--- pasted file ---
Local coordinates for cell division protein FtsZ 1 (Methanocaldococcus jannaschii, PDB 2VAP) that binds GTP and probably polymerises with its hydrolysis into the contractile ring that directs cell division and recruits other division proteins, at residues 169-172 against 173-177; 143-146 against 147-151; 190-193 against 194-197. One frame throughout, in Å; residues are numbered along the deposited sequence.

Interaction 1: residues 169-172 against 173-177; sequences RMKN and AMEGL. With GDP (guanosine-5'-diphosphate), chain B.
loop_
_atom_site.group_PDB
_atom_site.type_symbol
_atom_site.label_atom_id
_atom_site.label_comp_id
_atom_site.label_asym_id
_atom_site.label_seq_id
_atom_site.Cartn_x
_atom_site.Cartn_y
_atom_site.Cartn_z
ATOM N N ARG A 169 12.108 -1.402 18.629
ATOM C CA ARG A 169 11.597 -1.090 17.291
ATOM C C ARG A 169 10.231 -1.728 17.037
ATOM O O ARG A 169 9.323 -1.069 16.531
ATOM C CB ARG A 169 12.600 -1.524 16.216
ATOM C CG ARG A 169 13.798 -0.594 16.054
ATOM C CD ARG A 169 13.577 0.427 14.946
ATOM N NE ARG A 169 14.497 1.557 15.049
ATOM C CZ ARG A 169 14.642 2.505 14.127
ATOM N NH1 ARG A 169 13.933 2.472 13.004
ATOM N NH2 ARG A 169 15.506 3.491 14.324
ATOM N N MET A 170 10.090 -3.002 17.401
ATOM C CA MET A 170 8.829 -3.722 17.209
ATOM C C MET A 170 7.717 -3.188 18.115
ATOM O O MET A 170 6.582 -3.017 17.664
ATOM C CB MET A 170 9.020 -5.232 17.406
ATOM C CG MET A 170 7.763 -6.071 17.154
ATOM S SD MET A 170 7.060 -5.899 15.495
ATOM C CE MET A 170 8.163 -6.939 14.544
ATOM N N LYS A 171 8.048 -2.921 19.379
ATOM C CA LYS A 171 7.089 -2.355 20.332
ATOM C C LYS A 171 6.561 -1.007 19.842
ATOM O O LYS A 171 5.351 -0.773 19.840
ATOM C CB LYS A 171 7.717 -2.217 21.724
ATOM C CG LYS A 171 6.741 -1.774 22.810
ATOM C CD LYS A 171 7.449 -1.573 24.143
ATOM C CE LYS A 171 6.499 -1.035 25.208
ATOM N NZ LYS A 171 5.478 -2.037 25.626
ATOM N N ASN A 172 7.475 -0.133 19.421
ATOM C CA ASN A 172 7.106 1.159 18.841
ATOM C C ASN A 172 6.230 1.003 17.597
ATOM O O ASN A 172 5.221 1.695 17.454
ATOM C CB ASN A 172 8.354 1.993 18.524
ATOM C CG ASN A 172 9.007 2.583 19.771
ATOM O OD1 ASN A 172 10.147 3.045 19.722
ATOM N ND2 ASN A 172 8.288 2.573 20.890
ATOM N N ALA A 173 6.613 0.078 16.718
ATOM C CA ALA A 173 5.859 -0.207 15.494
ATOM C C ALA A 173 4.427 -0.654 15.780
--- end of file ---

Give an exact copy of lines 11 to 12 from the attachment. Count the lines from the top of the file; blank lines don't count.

_atom_site.Cartn_y
_atom_site.Cartn_z